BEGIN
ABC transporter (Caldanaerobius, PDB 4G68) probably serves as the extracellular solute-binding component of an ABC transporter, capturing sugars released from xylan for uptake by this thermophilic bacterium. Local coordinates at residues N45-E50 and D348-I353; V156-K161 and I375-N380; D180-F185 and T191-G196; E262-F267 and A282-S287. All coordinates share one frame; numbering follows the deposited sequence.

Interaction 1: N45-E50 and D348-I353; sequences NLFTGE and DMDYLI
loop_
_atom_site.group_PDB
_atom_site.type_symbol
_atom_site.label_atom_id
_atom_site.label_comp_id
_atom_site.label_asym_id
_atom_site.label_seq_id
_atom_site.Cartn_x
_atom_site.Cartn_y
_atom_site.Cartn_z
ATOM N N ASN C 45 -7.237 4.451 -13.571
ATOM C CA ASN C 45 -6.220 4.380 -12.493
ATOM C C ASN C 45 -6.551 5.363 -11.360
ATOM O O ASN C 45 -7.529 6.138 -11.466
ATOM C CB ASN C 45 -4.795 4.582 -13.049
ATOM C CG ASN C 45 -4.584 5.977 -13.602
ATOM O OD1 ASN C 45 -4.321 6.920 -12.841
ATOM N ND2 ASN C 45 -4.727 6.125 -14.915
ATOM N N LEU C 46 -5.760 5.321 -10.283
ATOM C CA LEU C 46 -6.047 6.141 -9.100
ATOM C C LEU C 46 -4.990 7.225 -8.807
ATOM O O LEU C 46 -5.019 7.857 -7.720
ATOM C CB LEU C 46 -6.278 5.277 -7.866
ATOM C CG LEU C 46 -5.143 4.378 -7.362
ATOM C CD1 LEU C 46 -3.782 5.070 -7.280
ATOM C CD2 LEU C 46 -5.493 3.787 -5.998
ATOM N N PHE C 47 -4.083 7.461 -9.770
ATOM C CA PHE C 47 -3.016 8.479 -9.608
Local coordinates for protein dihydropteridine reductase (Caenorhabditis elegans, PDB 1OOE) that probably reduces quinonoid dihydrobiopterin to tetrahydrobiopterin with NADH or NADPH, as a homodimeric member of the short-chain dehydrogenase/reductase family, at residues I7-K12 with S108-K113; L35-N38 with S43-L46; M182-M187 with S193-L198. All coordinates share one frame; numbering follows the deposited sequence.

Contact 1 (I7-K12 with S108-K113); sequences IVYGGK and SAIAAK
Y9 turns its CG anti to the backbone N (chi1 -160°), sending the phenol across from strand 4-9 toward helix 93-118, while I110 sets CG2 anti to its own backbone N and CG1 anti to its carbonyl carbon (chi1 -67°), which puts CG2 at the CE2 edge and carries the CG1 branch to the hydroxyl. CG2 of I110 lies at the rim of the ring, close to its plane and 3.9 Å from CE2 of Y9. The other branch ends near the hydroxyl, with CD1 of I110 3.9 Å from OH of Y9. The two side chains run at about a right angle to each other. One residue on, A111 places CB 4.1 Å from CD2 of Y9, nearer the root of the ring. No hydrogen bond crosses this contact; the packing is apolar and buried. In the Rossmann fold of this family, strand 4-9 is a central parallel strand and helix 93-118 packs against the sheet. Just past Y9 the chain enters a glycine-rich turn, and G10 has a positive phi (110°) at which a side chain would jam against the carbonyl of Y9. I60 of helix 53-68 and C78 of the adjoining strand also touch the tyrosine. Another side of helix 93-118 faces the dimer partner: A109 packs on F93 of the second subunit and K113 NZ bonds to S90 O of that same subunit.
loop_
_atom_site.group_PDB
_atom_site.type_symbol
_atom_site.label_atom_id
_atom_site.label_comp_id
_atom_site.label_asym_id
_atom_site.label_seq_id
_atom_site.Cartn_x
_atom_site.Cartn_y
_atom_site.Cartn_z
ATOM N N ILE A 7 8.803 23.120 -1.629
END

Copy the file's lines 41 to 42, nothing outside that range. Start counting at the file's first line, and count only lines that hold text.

_atom_site.Cartn_x
_atom_site.Cartn_y